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Rembrandt Agonistes

Rembrandt Agonistes Harry Berger, Jr., Fictions of the Pose: Rembrandt Against the Italian Renaissance. Stanford: Stanford University Press, 2000. xxi + 624 pp., 32 color plates + 51 halftone ills. Harry Berger’s Fictions of the Pose is a delight to read, but a devil to write about. This is especially true in a review, where the writer is responsible not only for those parts of a book that are of immediate relevance to his or her own research, but for the author’s work as an intricate whole. Having given us a book that is well over six-hundred-pages long and contains some eighty illustrations, Berger has a lot to say; and though style and tone retain a charming lightness and lucidity throughout, the detailed complexity of Berger’s thought is demanding. Fictions of the Pose is a literally monumental accomplishment whose virtues merit a more thorough airing than I can hope to provide here. Long as it is, the following summary must then be read as shamefully abbreviated. Berger’s central theme is “the Rembrandt look, a phrase that denotes “both ” the characteristic appearance of works attributed to (or deattributed from) Rembrandt—the way they look to us—and also the way they ‘look’ http://www.deepdyve.com/assets/images/DeepDyve-Logo-lg.png Comparative Literature Duke University Press

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Publisher
Duke University Press
Copyright
Copyright 2003 by University of Oregon
ISSN
0010-4124
eISSN
1945-8517
DOI
10.1215/-55-2-164
Publisher site
See Article on Publisher Site

Abstract

Harry Berger, Jr., Fictions of the Pose: Rembrandt Against the Italian Renaissance. Stanford: Stanford University Press, 2000. xxi + 624 pp., 32 color plates + 51 halftone ills. Harry Berger’s Fictions of the Pose is a delight to read, but a devil to write about. This is especially true in a review, where the writer is responsible not only for those parts of a book that are of immediate relevance to his or her own research, but for the author’s work as an intricate whole. Having given us a book that is well over six-hundred-pages long and contains some eighty illustrations, Berger has a lot to say; and though style and tone retain a charming lightness and lucidity throughout, the detailed complexity of Berger’s thought is demanding. Fictions of the Pose is a literally monumental accomplishment whose virtues merit a more thorough airing than I can hope to provide here. Long as it is, the following summary must then be read as shamefully abbreviated. Berger’s central theme is “the Rembrandt look, a phrase that denotes “both ” the characteristic appearance of works attributed to (or deattributed from) Rembrandt—the way they look to us—and also the way they ‘look’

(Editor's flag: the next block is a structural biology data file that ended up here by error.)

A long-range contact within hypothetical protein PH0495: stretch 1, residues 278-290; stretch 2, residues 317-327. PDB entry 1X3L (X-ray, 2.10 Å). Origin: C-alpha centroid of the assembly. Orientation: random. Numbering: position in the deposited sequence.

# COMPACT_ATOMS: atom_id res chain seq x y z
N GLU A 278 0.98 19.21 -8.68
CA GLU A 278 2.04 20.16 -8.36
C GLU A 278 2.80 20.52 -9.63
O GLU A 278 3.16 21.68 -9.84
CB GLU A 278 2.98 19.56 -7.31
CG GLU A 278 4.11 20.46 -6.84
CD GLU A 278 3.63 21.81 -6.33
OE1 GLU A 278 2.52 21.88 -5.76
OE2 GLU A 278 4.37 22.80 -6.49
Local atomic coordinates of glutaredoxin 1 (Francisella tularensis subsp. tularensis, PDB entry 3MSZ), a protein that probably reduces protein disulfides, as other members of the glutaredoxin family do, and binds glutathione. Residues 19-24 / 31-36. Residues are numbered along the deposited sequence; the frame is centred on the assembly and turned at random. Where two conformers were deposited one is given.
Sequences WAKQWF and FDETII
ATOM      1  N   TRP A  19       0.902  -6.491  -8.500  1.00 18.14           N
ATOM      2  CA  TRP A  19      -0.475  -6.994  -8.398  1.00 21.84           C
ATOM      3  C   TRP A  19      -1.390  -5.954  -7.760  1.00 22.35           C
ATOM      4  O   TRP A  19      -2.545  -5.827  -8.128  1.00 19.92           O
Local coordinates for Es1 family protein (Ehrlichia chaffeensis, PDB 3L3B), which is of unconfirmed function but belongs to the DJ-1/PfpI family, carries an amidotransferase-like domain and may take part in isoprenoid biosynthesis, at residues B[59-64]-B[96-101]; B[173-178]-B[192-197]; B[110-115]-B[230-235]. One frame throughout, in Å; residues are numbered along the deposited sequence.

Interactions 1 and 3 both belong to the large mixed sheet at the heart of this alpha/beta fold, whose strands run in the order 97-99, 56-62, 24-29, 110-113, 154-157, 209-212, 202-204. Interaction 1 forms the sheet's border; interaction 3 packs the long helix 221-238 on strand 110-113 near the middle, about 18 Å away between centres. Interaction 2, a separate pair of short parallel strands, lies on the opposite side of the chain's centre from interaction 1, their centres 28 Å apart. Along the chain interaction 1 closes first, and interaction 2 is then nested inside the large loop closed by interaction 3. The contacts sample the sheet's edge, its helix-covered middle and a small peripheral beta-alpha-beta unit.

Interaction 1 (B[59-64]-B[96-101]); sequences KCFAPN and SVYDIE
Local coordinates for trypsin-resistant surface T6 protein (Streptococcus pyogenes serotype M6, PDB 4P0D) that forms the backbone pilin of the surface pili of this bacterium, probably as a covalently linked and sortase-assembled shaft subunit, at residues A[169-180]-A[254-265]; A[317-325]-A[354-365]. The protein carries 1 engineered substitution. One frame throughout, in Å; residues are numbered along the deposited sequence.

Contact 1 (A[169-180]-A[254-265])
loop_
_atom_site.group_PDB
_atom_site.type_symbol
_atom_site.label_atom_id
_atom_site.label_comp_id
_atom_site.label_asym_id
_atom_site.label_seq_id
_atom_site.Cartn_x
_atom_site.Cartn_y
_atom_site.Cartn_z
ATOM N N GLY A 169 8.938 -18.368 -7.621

Journal

Comparative LiteratureDuke University Press

Published: Jan 1, 2003

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